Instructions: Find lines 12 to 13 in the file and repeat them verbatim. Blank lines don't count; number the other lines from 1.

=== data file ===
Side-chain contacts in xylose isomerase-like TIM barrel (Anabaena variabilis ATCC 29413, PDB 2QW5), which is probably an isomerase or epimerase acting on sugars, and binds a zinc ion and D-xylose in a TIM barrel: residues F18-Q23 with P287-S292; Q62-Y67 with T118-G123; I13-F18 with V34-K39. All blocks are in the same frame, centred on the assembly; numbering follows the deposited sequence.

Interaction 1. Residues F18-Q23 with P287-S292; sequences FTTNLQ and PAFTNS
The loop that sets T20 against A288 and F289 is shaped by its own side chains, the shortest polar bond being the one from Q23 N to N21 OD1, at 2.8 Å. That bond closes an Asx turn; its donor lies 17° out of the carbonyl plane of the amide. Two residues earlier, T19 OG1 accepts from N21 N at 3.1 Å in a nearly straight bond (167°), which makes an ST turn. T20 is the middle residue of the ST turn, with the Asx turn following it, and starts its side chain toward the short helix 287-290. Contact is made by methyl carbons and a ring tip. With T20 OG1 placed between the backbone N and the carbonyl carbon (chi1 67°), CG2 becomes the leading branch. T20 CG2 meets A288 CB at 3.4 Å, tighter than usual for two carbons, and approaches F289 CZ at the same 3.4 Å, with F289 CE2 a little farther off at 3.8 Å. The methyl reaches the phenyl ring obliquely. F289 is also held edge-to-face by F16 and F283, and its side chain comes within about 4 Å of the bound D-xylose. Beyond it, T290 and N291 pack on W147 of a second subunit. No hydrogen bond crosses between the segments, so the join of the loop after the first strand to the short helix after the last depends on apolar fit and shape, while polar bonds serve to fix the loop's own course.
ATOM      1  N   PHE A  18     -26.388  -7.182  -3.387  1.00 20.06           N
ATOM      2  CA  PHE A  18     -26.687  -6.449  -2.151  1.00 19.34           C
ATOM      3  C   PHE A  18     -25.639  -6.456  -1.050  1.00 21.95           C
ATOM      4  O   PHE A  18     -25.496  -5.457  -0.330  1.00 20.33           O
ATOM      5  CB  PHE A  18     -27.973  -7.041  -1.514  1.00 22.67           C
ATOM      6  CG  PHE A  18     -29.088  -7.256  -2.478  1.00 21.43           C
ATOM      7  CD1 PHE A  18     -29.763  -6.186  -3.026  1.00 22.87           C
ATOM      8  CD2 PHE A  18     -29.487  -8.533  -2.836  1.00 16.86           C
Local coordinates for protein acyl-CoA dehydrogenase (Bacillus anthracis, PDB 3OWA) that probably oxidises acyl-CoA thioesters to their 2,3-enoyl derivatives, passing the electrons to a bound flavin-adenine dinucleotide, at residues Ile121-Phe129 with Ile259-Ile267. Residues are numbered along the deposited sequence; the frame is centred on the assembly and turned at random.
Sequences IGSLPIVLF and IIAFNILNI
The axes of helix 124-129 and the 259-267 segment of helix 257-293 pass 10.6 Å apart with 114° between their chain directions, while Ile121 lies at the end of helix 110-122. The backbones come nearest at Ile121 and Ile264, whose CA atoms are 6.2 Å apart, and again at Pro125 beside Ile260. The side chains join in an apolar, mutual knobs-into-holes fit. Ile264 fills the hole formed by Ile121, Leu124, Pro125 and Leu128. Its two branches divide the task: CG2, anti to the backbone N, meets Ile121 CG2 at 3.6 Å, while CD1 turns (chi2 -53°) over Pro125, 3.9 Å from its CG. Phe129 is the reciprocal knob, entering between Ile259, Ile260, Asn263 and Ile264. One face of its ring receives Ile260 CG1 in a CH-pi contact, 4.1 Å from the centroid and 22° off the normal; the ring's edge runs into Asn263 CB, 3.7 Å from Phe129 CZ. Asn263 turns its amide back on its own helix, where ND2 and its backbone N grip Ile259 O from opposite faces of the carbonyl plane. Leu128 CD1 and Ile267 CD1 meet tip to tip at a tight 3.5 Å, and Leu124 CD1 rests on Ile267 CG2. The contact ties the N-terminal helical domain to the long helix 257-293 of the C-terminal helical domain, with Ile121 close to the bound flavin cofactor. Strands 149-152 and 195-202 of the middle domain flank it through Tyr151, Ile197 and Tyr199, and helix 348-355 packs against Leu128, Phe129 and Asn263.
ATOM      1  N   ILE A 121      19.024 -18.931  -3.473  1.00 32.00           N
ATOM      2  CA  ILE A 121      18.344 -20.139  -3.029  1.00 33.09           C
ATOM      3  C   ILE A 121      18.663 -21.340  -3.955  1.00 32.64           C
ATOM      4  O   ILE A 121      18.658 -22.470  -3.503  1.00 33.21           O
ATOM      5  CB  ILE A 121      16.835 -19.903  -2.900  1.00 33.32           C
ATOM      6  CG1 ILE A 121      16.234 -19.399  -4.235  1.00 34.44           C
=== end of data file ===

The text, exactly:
Local coordinates for protein acyl-CoA dehydrogenase (Bacillus anthracis, PDB 3OWA) that probably oxidises acyl-CoA thioesters to their 2,3-enoyl derivatives, passing the electrons to a bound flavin-adenine dinucleotide, at residues Ile121-Phe129 with Ile259-Ile267. Residues are numbered along the deposited sequence; the frame is centred on the assembly and turned at random.
Sequences IGSLPIVLF and IIAFNILNI